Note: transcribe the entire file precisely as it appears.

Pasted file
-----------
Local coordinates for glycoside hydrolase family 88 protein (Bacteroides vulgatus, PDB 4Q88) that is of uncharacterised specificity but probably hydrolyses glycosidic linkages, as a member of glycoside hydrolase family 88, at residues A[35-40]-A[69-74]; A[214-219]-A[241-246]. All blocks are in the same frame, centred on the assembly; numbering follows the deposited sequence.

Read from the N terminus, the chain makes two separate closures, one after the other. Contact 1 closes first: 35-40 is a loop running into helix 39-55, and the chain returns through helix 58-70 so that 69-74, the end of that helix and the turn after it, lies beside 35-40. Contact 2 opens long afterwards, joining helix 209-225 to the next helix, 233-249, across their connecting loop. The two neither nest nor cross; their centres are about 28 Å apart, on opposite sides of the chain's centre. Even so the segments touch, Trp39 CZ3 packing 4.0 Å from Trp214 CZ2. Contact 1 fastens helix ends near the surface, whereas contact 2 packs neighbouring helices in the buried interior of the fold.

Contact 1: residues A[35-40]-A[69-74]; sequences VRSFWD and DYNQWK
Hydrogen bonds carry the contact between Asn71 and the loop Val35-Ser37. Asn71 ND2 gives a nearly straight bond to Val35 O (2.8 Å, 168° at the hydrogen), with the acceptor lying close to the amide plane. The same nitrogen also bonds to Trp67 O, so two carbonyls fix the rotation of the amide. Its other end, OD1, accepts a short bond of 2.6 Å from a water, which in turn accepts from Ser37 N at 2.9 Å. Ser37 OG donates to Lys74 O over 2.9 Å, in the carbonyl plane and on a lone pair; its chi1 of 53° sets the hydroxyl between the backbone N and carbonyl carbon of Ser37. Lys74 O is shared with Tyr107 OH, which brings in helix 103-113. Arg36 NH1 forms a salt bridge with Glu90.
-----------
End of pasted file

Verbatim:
Local coordinates for glycoside hydrolase family 88 protein (Bacteroides vulgatus, PDB 4Q88) that is of uncharacterised specificity but probably hydrolyses glycosidic linkages, as a member of glycoside hydrolase family 88, at residues A[35-40]-A[69-74]; A[214-219]-A[241-246]. All blocks are in the same frame, centred on the assembly; numbering follows the deposited sequence.

Read from the N terminus, the chain makes two separate closures, one after the other. Contact 1 closes first: 35-40 is a loop running into helix 39-55, and the chain returns through helix 58-70 so that 69-74, the end of that helix and the turn after it, lies beside 35-40. Contact 2 opens long afterwards, joining helix 209-225 to the next helix, 233-249, across their connecting loop. The two neither nest nor cross; their centres are about 28 Å apart, on opposite sides of the chain's centre. Even so the segments touch, Trp39 CZ3 packing 4.0 Å from Trp214 CZ2. Contact 1 fastens helix ends near the surface, whereas contact 2 packs neighbouring helices in the buried interior of the fold.

Contact 1: residues A[35-40]-A[69-74]; sequences VRSFWD and DYNQWK
Hydrogen bonds carry the contact between Asn71 and the loop Val35-Ser37. Asn71 ND2 gives a nearly straight bond to Val35 O (2.8 Å, 168° at the hydrogen), with the acceptor lying close to the amide plane. The same nitrogen also bonds to Trp67 O, so two carbonyls fix the rotation of the amide. Its other end, OD1, accepts a short bond of 2.6 Å from a water, which in turn accepts from Ser37 N at 2.9 Å. Ser37 OG donates to Lys74 O over 2.9 Å, in the carbonyl plane and on a lone pair; its chi1 of 53° sets the hydroxyl between the backbone N and carbonyl carbon of Ser37. Lys74 O is shared with Tyr107 OH, which brings in helix 103-113. Arg36 NH1 forms a salt bridge with Glu90.